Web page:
These characters are easier to make than they look, thanks to a useful little tool called a pom-pom maker, available at crafts stores or online. Once you get the hang of winding and snipping and fluffing, you can put together a cuddly friend in no time.
Basic Steps:Open the two arms on top of a pom-pom maker and start winding yarn at one end; go back and forth over the arms with the yarn until it is wrapped as densely as desired. Close arms and open the arms on the bottom; repeat wrapping.
Holding the pom-pom maker closed, use scissors to snip the yarn along the center of the rounded edges. Then cut a length of matching embroidery floss and tie the pom-pom in the center; pull tight and knot twice.
Open the pom-pom maker’s arms, then carefully pull the two sides of the maker apart and off the pom-pom.
Trim any long or straggly yarn ends; if desired, trim the pom-pom further for a denser, smaller ball.
Leave the floss you tied off with intact if you plan to attach the pom-pom to another one.
To make a bunny:Make two light brown pom-poms, one for the body and the other smaller, for the head.
Stitch the head to the body using a needle and the tail of the embroidery floss used to tie it (or attach with tacky glue).
Use the templates to cut out ears from tan felt; cut tiny eyes and a nose from black felt. Cut whiskers from white waxed thread. Glue in place.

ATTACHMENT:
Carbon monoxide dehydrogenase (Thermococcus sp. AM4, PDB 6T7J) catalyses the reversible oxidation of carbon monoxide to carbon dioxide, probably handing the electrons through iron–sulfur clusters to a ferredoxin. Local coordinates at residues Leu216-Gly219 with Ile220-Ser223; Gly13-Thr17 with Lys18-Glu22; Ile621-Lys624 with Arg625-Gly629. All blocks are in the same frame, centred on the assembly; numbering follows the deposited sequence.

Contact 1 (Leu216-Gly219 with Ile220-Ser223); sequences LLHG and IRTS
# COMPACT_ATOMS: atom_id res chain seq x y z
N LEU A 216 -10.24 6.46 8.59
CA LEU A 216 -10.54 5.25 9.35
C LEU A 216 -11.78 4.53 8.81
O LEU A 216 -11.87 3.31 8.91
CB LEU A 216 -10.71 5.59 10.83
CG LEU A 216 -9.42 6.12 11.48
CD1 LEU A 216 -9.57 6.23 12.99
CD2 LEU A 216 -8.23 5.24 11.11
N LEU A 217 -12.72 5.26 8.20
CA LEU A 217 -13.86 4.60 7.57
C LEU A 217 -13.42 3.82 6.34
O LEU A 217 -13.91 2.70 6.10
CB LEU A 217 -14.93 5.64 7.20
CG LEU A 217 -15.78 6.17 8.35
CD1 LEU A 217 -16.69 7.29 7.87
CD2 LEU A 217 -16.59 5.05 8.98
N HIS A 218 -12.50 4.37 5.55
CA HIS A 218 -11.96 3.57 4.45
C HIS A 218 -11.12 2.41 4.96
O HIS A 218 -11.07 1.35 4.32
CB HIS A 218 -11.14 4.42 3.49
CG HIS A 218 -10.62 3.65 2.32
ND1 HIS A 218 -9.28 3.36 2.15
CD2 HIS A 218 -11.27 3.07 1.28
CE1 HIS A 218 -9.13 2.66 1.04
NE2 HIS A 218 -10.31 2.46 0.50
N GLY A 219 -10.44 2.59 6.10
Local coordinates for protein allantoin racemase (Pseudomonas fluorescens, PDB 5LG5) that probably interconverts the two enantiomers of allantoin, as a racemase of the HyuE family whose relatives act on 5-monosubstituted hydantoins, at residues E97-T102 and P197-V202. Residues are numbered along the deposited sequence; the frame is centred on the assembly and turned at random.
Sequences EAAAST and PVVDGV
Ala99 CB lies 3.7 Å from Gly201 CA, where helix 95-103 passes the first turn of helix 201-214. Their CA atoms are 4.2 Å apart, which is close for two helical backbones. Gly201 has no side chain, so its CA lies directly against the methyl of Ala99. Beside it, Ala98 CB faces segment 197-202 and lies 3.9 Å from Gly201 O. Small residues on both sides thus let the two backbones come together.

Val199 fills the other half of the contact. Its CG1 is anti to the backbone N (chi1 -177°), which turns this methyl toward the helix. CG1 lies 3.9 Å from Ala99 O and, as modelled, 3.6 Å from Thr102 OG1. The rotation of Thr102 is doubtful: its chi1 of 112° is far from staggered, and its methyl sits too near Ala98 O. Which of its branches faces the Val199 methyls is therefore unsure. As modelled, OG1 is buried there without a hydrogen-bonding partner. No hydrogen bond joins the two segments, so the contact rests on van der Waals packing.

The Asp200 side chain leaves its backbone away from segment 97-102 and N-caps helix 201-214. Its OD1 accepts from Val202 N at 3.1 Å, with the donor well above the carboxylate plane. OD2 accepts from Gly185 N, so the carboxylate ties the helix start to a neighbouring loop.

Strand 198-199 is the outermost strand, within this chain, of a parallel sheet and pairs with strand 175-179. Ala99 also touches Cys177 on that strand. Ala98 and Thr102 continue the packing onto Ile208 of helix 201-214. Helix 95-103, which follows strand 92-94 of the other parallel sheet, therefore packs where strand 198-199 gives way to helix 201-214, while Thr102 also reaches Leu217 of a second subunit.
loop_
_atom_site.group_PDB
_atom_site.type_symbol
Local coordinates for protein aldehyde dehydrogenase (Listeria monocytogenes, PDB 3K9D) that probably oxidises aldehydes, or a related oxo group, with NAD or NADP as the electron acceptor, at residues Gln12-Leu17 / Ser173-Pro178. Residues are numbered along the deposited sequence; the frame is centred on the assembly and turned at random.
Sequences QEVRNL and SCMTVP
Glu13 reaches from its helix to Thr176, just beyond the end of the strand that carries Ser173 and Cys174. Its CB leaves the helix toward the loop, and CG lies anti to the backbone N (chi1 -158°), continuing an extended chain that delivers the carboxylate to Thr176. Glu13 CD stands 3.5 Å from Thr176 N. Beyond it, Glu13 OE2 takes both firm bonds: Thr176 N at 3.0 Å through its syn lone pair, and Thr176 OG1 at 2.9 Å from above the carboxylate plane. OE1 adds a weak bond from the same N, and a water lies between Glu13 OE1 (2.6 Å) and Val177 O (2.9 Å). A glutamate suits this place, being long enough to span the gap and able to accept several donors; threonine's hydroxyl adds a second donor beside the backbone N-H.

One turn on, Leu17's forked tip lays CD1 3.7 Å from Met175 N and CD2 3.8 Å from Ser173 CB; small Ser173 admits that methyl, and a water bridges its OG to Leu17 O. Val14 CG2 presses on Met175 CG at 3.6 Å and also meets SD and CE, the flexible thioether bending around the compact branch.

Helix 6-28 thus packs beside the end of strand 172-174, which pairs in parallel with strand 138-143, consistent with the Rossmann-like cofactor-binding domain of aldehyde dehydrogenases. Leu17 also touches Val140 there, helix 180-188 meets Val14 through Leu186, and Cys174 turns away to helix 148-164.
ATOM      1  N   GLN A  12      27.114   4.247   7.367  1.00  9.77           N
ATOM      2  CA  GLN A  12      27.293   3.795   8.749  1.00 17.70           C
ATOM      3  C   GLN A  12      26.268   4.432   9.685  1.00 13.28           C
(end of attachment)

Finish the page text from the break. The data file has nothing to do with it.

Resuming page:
Pom-pom maker kit in size small
Yarn in various colors, sizes, and thicknesses
Pom-Pom Animals templates
Felt in various colors
Waxed thread in white and brown
Tacky (clear) glue
Pom-Pom Bunnies: Shy rabbits hop along a field of tall shredded-paper grass, looking for veggies to bring to their picnic. If you don’t have a pom-pom maker small enough for a baby bunny, you can always make a larger pom-pom and trim it down to size.
Tips: Follow the instructions on the pom-pom maker’s package, but also keep these suggestions in mind:
The more times you wind the arched arms, the denser and fuller the results. (You may want to wrap four or five times for thicker yarns and at least six to eight times for thinner yarns.)
It’s normal for a pom-pom to look imperfect when it comes out of the maker—trim it to give it a tighter appearance and to make it the proper size.
Tie off the center with a length of the same yarn, if it’s strong enough to be pulled tightly. If not, choose a fine, strong yarn (or even embroidery floss).
Once it’s knotted, you’ll have a two-strand tail—leave this long if you plan to attach the pom-pom to something like another pom-pom or a piece of fabric.
Did you know? You can use any kind of yarn you like when making pom-poms; silk, mohair, wool, acrylic, or a blend of these will work well, and each yields a different finished effect. In general, fuzzy, soft, lofty yarn is best. And the smaller you want the pom-pom to be, the thinner the yarn should be.